Every state in the US offers a unique opportunity for aspiring business owners, and Illinois is exception. Starting a business can be a very confusing process, with a lot of forms to fill out and rules to understand. Business law in Illinois controls the process by which you can register a business in the state. The first thing you have to do to start a business is determine what kind of ownership the business will have.
Founding a business a sole proprietorship (a single owner) or a partnership (two or more owners) requires following certain regulations. Business law in Illinois includes the Assumed Name Act, which states that any business that doesn't use the full proper name of its owners must register with their local county clerks office.
If a sole proprietorship will be paying wages to one or more employees, they must allow follow the procedure to obtain a Federal Employer Identification Number. They must also obtain this number if they will be filing any tax returns for excise tax or taxes on alcohol, tobacco or firearms.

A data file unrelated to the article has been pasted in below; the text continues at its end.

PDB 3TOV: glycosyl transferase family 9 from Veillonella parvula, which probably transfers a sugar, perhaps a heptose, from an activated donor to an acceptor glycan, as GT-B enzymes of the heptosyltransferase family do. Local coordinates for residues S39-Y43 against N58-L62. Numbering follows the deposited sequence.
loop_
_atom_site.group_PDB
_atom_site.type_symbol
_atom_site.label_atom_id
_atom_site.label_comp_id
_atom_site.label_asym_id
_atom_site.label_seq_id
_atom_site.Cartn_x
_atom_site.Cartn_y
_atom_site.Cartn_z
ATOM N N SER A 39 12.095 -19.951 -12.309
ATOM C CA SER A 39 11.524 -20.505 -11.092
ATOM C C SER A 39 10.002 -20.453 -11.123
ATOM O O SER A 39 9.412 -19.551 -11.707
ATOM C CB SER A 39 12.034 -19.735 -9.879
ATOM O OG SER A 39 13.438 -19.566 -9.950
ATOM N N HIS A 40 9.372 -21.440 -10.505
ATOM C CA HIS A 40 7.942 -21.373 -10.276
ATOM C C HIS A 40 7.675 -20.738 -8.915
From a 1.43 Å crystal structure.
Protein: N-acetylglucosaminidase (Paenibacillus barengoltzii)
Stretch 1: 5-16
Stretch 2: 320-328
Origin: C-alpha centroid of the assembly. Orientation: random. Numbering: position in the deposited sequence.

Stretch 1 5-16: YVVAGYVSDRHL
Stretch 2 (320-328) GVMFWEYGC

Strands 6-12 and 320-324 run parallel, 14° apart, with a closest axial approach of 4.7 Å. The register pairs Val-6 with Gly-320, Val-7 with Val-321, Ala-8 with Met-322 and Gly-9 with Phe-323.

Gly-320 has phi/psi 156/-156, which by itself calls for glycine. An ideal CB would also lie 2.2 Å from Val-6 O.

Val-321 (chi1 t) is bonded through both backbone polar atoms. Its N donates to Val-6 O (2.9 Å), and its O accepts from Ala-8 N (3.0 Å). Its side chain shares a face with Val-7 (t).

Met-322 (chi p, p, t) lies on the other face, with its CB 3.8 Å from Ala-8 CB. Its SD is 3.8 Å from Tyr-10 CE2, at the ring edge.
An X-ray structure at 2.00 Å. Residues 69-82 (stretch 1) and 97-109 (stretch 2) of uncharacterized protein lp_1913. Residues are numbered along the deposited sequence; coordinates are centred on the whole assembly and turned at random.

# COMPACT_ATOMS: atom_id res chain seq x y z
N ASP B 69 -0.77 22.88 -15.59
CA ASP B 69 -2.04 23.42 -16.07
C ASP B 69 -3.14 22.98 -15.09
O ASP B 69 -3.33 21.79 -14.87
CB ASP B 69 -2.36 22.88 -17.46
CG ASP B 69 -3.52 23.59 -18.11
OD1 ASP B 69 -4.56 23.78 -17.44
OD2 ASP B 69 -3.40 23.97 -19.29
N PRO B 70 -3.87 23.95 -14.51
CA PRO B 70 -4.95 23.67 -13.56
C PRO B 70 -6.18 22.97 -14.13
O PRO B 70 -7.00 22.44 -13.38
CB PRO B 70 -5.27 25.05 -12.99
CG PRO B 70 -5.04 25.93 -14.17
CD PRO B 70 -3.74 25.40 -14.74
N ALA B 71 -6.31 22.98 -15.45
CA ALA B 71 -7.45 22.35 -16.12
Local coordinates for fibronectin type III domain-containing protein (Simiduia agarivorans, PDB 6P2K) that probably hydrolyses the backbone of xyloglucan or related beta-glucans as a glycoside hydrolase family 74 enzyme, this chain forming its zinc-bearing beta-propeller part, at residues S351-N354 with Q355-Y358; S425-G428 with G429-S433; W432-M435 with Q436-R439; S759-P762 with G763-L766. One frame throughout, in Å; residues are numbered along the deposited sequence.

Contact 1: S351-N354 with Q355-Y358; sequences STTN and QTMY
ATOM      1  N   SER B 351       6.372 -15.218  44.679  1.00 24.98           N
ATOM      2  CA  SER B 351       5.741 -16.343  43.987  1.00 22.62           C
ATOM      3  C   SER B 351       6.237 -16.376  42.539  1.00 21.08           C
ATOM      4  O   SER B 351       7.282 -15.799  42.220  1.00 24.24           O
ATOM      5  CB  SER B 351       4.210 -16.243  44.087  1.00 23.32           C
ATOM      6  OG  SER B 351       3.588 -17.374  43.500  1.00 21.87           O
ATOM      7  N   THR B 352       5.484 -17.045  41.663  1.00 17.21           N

A special type of partnership is a limited partnership. One person, known as a general partner, generally runs these types of businesses day-to-day, however they also are partially owned by limited partners. Limited partners invest money to help the company grow, but they have limited liability if the company fails. Real estate businesses, oil and gas companies and equipment leasing businesses are all business that commonly use limited partnerships.
Another option for new businesses it that of a limited liability company, or LLC. An LLC is an alternative to a corporation. They offer the same limited liability and flow-through tax treatment but also have more operating flexibility and allow the owners stricter control over the business. This is a good choice for all kinds of companies, the exceptions being insurance companies and banks, which are prohibited by business law in Illinois from being LLCs.
For companies with a more complex setup, a corporation may be the best option. A corporation is a legal entity unto itself. Corporations operate by selling shares of stock that act as certificates of ownership to as many people as they want. These shareholders have a say in the business by electing a board of directors who then elect the primary officers of the corporation. Shareholders have limited liability in the business, making an attractive option to invest in.
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